Exploring the relationship between the RIAA and the attorney general; record store workers respond
The New Mexico Attorney General's Office has a new partner in fighting crime: the Recording Industry Association of America.
For the first time, the two entities teamed up to investigate illegally copied CDs. The duo started working together after the Attorney General’s Office received a complaint about Krazy Kat Music. The RIAA offered its assistance.
The Attorney General's Office confiscated about 7,400 CDs that agents suspect were pirated. Every seven duplicated CDs sold count as a fourth-degree felony, which carries a standard sentence of 18 months in prison.
Agents from the Attorney General's Office raided the store on the morning of Tuesday, July 22. Investigators also seized CD burning equipment and four computers. “This was the largest operation we know of in New Mexico," says Phil Sisneros, AG spokesperson. "There was a substantial amount of duplication going on."
Monica Padilla, who works at Mecca Records CDs and Books, says she's troubled by the relationship between the Attorney General's Office and the RIAA. She says the RIAA might be getting preferential treatment from the attorney general, because it represents the multibillion-dollar music industry. "There's conflicts regarding distribution of wealth and certain areas getting more attention because of wealth," Padilla says. "The marriage of government and corporations has been around since this country started, so it's not surprising."
The more eyes and ears we have out in the field, the better. All law-enforcement agencies have constraints because of manpower and funding, so if we can get help from private industry, we welcome that.
Phil Sisneros, AG spokesperson
Padilla adds that the attorney general’s wasting time and money raiding stores that sell burned CDs. "There are probably other things that should be higher priorities," she says.
Sisneros says the Attorney General's Office accepts help from anyone interested in stopping crimes. "The more eyes and ears we have out in the field, the better," he says. "All law-enforcement agencies have constraints because of manpower and funding, so if we can get help from private industry, we welcome that."
Krazy Kat co-owner Ed Stange declined to comment. His lawyer, David Freedman, says it's too early to assume anything about the case. "There's no doubt that there are serious questions as to whether or not my client knowingly disseminated any material contrary to law," Freedman says. "The fact that they carted off a bunch of CDs doesn't, in and of itself, mean anything. It's not what it appears to be."
Freedman declined to go over specifics of the case, because he hasn't seen any of the seized material. "We haven't had a chance to look at what was taken and see if there's any validity to what the state is claiming."
Attorney General Gary King will decide whether to file charges against Krazy Kat. The RIAA has been investigating Krazy Kat since 2001, according to Sisneros. After a complaint from a competing store, the attorney general began investigating Krazy Kat about six months ago, he says.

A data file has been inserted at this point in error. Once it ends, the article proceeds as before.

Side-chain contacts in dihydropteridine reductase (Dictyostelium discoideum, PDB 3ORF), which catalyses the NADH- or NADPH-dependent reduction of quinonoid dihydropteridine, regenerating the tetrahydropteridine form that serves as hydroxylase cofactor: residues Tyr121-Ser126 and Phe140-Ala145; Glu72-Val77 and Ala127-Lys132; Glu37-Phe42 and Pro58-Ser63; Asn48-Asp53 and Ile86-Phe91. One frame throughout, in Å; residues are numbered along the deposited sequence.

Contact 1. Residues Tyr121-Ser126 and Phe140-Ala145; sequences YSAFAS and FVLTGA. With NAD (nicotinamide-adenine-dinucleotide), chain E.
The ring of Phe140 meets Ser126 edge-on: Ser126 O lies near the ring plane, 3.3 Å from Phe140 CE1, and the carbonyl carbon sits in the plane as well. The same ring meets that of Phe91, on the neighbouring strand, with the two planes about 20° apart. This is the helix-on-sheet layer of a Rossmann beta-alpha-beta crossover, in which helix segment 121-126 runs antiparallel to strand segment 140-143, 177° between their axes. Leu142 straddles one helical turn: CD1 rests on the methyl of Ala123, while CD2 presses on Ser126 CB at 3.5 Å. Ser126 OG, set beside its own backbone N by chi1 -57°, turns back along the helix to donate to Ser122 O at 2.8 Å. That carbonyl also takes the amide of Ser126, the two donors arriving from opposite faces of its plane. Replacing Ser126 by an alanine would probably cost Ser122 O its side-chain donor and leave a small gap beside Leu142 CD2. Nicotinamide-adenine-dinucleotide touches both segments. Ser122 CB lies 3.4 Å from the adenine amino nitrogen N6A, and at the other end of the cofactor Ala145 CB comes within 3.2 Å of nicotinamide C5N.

Brad Buckles, the RIAA's executive vice president for anti-piracy, declined to comment on the Krazy Kat investigation specifically. But, he says, his department has conducted thousands of investigations into retail stores, flea markets and other outlets across the country.
The marriage of government and corporations has been around since this country started, so it's not surprising.
Monica Padilla of Mecca Records CDs and Books
Buckles says after his investigators discover pirated CDs are being sold, the RIAA asks local law enforcement to take action. "It's then the police's job to do anything about it," Buckles says.
RIAA investigators don't have the power to make arrests or press criminal charges, but several of them accompanied attorney general agents during the raid on Krazy Kat. They wore T-shirts with "RIAA" written in large letters on the back. Sisneros says these investigators were brought along to help attorney general agents identify CD copying equipment and other items.
Buckles says the RIAA estimates the bootlegging industry in America takes in about $350 million a year. He says it's difficult to estimate how much money the music industry loses as a result, but it's greater than $350 million, because bootlegged CDs are typically sold for less than retail.
Buckles says he knows the RIAA can’t stop everyone from selling burned CDs, but he still thinks raids and investigations help curb the problem. “I compare it to speeding in that you know you can’t catch all the people that do it,” Buckles says. “But just think if we didn’t enforce speeding laws. Everyone would do it, and we’d have chaos on the roads.”
Sisneros says the Attorney General's Office is concerned with pirating because it hurts New Mexico. Instead of paying $15 for a CD, customers are paying only $4 or $5. "We're talking about a lot of money that should, by all rights, be going into our economy," he says. "It doesn't take a genius to figure out that it's going to have a negative effect."
Colleen Corrie, who owns Charley's 33s and CDs, says the city can ill afford to lose another local music outlet. "I would hate to see another store close," Corrie says. "There are fewer and fewer of them around in Albuquerque."
Corrie also says places that sell illegally copied CDs give other record stores a bad name. "I hope it doesn't have a negative effect on all of us," she says. "It might hurt our reputation."